The Chicago Park District manages 350 to 400 separate projects per year, directing the various staff members tied to each plan, allocating funding for each assignment and ensuring sound communication to avoid any workload overlap.
As one of the largest municipal park systems in the nation, the district is responsible for more than 8,100 acres of green space, including 580 parks, 77 pools, and 26 miles of lakefront and beaches. Whenever there is a repair needed or a new project in one of its parks or facilities, the Chicago Park District is in charge of developing the plan, allocating the budget and following the project through to completion.
A few years ago, the district implemented a integrated custom and off-the-shelf solution with the goal of streamlining these processes. Developed by technology consultant Sofbang, the system helps the district manage its funds, grants, projects and work orders.
“Prior to the Project Management solution, I could get 10 calls a day from project managers asking very simple questions about the status of or funding for their projects,” said Elizabeth Tomlins, the district’s capital projects manager. “Temporarily, we created an Excel sheet with project statuses and funding sources that all could see. But now that we've put everything into the Project Management System, it's put the responsibility in the hands of the project manager to be accountable for their work.”
As a part of the $3.3 million project, the district has also restructured the way they manage grants and funding allocations. Before deploying the new solution, everything related to grant dates, requirements and deadlines was listed on a spreadsheet.
“Prior to our implementation, the district would conduct several meetings reconciling spreadsheets across six different departments,” said Danny Asnani, principal of Sofbang. “This took a lot of time and cost. There were significant savings per year by reducing overtime and resource costs, reducing reconciliation time and minimizing rework and duplication of efforts.”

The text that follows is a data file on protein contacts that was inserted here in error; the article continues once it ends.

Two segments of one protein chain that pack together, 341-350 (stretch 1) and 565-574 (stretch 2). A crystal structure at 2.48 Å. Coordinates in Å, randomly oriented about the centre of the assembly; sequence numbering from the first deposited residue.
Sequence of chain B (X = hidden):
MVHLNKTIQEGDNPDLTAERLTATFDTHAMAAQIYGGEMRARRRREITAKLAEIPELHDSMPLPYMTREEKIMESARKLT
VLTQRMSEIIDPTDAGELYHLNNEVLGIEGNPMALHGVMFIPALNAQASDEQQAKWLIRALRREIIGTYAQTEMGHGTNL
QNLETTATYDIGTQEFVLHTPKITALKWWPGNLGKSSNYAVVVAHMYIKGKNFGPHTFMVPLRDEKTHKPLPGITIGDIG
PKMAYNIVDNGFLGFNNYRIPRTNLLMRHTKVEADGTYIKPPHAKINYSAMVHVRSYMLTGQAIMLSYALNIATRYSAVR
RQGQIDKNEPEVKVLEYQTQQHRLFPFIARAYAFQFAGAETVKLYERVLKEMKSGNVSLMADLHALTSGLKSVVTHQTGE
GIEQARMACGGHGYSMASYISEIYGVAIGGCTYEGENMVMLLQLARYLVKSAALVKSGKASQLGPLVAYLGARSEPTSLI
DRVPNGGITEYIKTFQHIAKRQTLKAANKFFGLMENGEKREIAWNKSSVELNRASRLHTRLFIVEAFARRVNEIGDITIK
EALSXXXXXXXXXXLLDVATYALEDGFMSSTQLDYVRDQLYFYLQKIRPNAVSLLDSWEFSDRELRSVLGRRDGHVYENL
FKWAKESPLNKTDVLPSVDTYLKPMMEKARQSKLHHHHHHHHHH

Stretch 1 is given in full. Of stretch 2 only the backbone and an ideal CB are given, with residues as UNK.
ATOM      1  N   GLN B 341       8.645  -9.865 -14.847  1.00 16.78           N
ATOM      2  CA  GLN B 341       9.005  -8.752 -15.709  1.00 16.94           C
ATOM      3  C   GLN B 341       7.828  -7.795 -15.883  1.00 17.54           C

This solution also improved communication between park staff and trade staff, such as carpenters, plumbers and electricians. Previously, park supervisors — or service requesters — would submit a request for a repair, and then receive a request number. Follow through lacked, however, as the requester often didn't receive any status updates on their request.
“Now, park staff can see everything they've submitted and they can see the status of their work requests in one central location,” said Victoria Cordova, the district’s project manager. “They can also view reasons for why something might have been cancelled. Before, they were in the dark. The trades also like it because they can prioritize their schedules and work orders. Everyone can have an even workload. It's helped productivity and it's made our staff more efficient.”
In the future, the district plans to expand the service request solution as a mobile technology. The staff, in conjunction with Sofbang, is exploring tools, like rugged tablets, that can be utilized in the field by trade staff. The mobile upgrade would replace paper forms and allow for real-time project updates.
Tanya Anthony, the district’s chief administrative officer, said that the new system also has the potential to support the city’s transparency initiatives. The district is discussing an online function in which the public could view the number of work orders completed and each job’s timeliness.
Anthony said that, thus far, the new system’s biggest value has been the opportunity to collaborate.
“The communication and knowing what each division is doing has been the greatest outcome from a user perspective,” she said. “From the park staff knowing the status of their work order to the project manager knowing the status of their funding, has been extremely valuable.”
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